UNICEF should further invest in Community Councils as an approach to community development. However, if UNICEF is committed to an HRAP or CCD approach, the Mozambique office should understand that this implies a long-term engagement to build community capacity in stages and in parallel to build the capacity (and attitudes) of other actors to effectively work with communities. It should understand that short-term, vertical programmes, on their own, are difficult to reconcile with an HRAP or CCD approach as the costs of a long-term engagement with community institutions (and with the State and private structures that interact with them) can be difficult to justify within the frame of a vertical programme. The sustainability of Community Councils will require investing in them and in the government structures that will interact with them and support them.
It should understand that specialist technical staff of vertical programmes will have difficulty in implementing an HRAP or CCD approach unless they have the full-time support of staff with an HRAP or CCD background. The Mozambique office of UNICEF should consider more integrated inter-sectoral programming in particular areas in which different sectors can together support capacity building of communities and service providers. It should alternatively consider general CCD programmes in particular areas into which sectoral programmes fit. It should consider having specialist staff in CCD and HRAP who can design and manage CCD programmes and support sectoral staff ensuring, for example, that the role and capacity analysis of the various duty bearers is adequately carried out and capacity building plans devised. It should also consider having a presence of staff at a Provincial level in areas with CCD programmes, to improve coordination between the various actors involved in programmes (training centres, implementing agencies, government agencies, UNICEF) and to assist in monitoring inputs (quality, quantity and timeliness), progress, outputs (immediate results), outcomes (changes in behaviour, knowledge and attitudes of the various duty bearers) and impact.
The Mozambique office of UNICEF should invest in monitoring systems for CCD and HRAP programmes that cover, and distinguish between, inputs, progress, outputs, outcomes and impact. CCD programmes pay particular attention to outcomes, that is to the behaviour, knowledge and attitudes of the various parties (their willingness and ability to carry out their roles). The technique of Outcome Mapping has been designed for monitoring changes in behaviour, relationships, actions and activities by people, groups and organisations involved in programmes.
If UNICEF is committed to an HRAP or CCD approach, Community Councils are a possible entry point to a long-term programme. Community Councils do represent a realistic approach to CCD and a methodology in which UNICEF should invest more resources in the future, though little of the potential has been realised as yet.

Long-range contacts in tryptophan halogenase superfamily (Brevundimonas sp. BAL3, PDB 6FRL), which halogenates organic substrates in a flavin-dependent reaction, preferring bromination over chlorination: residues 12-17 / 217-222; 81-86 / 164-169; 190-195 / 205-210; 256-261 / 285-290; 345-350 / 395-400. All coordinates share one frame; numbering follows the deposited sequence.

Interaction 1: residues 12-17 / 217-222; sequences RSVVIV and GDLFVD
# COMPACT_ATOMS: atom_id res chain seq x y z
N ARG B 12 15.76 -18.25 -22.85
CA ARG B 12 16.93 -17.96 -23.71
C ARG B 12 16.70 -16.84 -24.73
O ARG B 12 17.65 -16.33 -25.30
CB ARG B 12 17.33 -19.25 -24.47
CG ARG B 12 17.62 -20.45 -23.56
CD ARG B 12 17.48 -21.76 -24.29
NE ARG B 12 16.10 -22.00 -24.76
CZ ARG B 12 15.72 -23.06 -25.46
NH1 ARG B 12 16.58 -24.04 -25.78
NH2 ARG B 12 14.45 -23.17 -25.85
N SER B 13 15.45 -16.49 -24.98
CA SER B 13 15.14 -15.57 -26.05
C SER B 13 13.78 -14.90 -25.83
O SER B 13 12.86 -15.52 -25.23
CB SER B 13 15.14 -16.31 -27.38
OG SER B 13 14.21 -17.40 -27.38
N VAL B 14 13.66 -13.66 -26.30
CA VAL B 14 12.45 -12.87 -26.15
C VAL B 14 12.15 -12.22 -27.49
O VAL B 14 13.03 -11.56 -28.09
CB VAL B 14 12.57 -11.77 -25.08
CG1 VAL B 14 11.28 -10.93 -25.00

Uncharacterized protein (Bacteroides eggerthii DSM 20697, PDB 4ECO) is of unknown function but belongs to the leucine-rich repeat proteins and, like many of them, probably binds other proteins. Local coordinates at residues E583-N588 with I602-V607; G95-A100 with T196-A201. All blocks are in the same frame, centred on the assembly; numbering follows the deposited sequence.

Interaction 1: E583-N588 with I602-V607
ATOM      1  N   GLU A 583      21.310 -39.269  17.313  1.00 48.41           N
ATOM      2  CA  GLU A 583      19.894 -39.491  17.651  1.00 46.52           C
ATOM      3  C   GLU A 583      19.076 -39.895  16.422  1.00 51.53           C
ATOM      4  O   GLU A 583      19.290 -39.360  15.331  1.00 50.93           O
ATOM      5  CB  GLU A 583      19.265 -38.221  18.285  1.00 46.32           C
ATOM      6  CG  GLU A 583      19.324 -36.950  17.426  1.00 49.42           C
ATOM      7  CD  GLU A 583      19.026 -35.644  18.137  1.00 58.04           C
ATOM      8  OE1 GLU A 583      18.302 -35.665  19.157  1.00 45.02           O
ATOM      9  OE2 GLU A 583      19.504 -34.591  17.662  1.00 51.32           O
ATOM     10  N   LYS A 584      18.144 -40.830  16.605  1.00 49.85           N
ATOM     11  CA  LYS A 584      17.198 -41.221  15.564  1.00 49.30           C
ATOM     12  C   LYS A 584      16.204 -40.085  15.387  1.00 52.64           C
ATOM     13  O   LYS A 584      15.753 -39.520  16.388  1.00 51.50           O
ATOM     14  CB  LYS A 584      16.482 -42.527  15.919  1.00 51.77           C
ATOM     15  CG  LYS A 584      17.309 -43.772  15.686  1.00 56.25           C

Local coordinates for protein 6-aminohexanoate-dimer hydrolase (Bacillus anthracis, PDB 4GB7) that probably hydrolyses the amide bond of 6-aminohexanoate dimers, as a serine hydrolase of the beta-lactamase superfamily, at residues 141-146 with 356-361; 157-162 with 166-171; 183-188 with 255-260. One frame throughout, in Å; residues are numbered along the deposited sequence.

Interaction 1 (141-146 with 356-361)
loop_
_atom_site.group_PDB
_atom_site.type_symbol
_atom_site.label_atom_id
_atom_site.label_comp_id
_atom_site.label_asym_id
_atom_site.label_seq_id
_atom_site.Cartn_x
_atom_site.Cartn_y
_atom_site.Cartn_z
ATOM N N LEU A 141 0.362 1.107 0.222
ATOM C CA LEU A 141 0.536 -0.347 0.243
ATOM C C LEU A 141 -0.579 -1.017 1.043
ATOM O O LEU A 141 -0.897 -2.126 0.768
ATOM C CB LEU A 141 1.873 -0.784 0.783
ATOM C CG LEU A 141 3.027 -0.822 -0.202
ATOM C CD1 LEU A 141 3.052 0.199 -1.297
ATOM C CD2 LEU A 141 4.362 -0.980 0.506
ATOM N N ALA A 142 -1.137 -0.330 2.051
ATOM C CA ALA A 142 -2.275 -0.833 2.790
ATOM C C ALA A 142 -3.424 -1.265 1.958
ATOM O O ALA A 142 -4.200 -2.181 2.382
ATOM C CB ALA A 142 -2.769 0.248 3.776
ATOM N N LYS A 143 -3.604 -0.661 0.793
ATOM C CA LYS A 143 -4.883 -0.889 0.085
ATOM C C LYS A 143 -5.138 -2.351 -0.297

As a UN agency with a mandate to work with the Government, but with also the possibility of working with donors and with other partners such as NGOs in the implementation of projects, UNICEF is in a position to support policy-level work based on experience and operational research from project implementation. UNICEF could work with various Ministries to support the transformation of the present Community Councils (that focus on health activities) into Community Councils or Community Leaders' Councils with a wider remit. It could help in analysing the experience with Community Councils to understand better what they have achieved and any constraints, and in developing and ratifying a government Community Strategy that goes beyond the health field.
In particular, the Mozambique office of UNICEF should be able to provide assistance to the various Ministries in developing a "partnership for change" approach, in which Ministry staff work in cooperation with community organisations rather than an "information giving" approach. This should tackle the natural tendency of government institutions to see their links with community institutions as being a one-way "conveyor-belt" of information (and sometimes instructions) from government to communities. It should assist in the development of an understanding of the mutual rights and responsibilities of communities and those working with them.
There are many tools available that can support this change in attitude, such as the REFLECT literacy method developed by the NGO "Action Aid", the SARAR methodology and various tools for participative health education. However, tools on their do not guarantee the change in attitudes by those working with communities, and there will always be a risk that the tools will be used to support "information giving" rather than "partnership for change". UNICEF will need to accompany programmes closely so as to monitor how far, in practice, they help to develop relations of mutual respect, rights and responsibilities between communities and the various institutions working with them. This implies some change in the way in which UNICEF works in practice. Partnerships will be required with Ministries and NGOs and training institutions that, while being codified in contracts, will go beyond the "contract culture" and will involve a high level of interaction during the planning, implementation and evaluation of programmes.
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Health - Malaria